Having seen so many personalities inured to public speaking who have wilted before the harmless-looking "mike", I felt really sorry for the Listeners' Brains Trust when they entered the studio in which they had to give spontaneous answers to many awkward questions. As these questions had been put to them by members of the original Brains Trust I felt doubly sorry for them.
I need not have done. Each one of the novices was calm, cool and collected after their debut.

Nervous at First

"I was very nervous when I first heard that I had been chosen to appear in the Listeners' Brains Trust as the 'typical housewife'," said Mrs. Norah Taylor, who originally hails from Newcastle upon Tyne.
"However, after meeting those who were appearing with me and discovering that they all felt exactly the same as I did, I did not feel so scared.
"When I sat down at the 'round table' and the broadcast started , I forgot all my qualms and just concentrated on answering the questions that the Question Master put to us."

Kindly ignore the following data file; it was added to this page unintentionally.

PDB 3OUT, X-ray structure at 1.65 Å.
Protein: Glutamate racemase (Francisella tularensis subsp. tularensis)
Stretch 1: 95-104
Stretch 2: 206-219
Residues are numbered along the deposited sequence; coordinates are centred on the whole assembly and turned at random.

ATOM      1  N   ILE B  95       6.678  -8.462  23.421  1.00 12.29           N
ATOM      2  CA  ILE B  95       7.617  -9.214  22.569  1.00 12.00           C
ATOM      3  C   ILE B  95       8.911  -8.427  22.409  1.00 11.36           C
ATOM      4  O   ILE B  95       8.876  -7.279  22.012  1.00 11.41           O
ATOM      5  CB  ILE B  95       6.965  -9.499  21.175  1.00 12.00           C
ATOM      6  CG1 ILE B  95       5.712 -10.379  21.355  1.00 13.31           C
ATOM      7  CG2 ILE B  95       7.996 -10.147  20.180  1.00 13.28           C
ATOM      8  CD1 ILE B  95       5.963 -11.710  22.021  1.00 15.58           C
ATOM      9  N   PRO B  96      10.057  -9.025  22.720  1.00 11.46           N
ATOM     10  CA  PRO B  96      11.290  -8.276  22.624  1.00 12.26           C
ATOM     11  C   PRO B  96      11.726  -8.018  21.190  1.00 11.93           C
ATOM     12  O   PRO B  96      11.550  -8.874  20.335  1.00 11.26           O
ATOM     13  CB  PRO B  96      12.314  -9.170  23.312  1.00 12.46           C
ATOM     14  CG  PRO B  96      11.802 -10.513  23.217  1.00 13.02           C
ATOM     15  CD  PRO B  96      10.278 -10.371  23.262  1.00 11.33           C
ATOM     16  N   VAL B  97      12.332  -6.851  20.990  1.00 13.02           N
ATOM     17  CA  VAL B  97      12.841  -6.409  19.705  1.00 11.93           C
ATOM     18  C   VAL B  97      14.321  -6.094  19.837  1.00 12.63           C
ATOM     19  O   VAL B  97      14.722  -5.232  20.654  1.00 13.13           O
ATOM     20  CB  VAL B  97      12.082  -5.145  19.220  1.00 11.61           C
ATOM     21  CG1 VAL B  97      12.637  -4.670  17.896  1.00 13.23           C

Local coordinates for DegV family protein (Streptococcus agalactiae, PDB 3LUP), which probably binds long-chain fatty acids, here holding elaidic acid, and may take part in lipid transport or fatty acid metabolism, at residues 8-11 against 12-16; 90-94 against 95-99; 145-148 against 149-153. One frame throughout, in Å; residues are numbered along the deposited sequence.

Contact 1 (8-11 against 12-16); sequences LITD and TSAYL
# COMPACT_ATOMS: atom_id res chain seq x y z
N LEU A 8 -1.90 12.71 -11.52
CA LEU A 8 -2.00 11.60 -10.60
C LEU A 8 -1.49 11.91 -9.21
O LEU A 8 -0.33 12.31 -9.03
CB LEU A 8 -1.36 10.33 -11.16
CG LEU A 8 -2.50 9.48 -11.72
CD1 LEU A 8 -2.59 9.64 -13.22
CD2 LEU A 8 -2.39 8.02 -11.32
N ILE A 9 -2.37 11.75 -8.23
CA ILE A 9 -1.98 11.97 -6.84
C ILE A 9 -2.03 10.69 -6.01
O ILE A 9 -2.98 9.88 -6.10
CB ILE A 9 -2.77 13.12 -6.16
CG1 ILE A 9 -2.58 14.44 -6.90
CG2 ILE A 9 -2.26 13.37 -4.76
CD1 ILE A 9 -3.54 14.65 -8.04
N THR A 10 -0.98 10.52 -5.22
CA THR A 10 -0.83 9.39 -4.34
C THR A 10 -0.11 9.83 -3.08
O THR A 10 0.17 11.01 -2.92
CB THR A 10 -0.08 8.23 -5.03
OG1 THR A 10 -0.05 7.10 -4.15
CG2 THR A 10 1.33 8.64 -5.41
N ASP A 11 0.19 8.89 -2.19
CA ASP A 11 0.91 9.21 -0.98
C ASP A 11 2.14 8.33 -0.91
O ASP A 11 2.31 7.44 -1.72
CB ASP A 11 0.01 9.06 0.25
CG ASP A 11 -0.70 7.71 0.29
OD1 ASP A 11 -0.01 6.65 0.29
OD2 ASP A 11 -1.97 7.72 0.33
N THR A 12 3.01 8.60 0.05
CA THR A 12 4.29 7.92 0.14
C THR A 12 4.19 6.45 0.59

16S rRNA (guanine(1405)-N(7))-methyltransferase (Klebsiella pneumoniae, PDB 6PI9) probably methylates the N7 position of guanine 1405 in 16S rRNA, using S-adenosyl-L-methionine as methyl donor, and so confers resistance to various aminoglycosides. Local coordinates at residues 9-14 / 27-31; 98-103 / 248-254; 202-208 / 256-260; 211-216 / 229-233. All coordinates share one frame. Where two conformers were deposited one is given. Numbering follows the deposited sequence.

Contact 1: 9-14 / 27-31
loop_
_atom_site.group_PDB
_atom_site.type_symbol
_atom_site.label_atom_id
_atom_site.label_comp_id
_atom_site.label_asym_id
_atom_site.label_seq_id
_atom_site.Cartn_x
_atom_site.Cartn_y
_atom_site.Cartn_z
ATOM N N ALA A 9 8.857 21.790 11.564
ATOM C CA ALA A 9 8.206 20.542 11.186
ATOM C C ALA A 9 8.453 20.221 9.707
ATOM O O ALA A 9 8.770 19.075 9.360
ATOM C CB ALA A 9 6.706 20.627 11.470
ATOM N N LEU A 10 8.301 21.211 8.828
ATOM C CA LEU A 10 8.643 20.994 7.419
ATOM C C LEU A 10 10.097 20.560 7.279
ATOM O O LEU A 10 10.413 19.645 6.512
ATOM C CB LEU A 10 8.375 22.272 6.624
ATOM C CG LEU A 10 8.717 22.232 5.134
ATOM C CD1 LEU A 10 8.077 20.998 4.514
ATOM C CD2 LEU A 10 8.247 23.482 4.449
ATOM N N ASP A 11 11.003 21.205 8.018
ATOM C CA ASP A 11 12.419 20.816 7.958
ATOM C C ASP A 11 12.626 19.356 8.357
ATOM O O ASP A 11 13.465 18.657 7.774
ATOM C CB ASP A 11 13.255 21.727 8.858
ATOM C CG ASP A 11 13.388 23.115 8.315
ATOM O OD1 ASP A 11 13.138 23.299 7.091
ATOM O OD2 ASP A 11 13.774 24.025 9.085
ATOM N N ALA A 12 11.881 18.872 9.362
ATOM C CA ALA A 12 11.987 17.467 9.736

Here Mrs. Norah Taylor gave a sigh and went on: "Since the broadcast, I have thought of things I might have said - instead of the ones I did say. But it is too late now, every answer I did give was real.
"I did not have time to calculate my answers as I would have liked. So my reactions were spontaneous. I am sure that this is the way listeners would like questions answered.

Pram Problem

"For instance," continued Mrs. Taylor, "when Mr. Donald McCullough put to me the question asked by Dr. Edith Summerskill: 'If the Government asked you to assist them in building a house, what features would you press for?', in answering I said 'I would like to have a house into which one could get a perambulator without manoeuvering up and down two or three steps'
"Now, that is a question that interests every housewife. A scientist may have given a different answer, but the one that I gave, I am sure, echoes the sentiments of many mothers who suffer from this problem.

Husband's Idea

"You see, I have to get the perambulator, used by my little six-month-old boy, up the steps of the council house in which I live."

I asked Mrs. Taylor what her husband thought about her appearance in the Listeners' Brains Trust, and she told me that it was he who had suggested that she should write in to the BBC.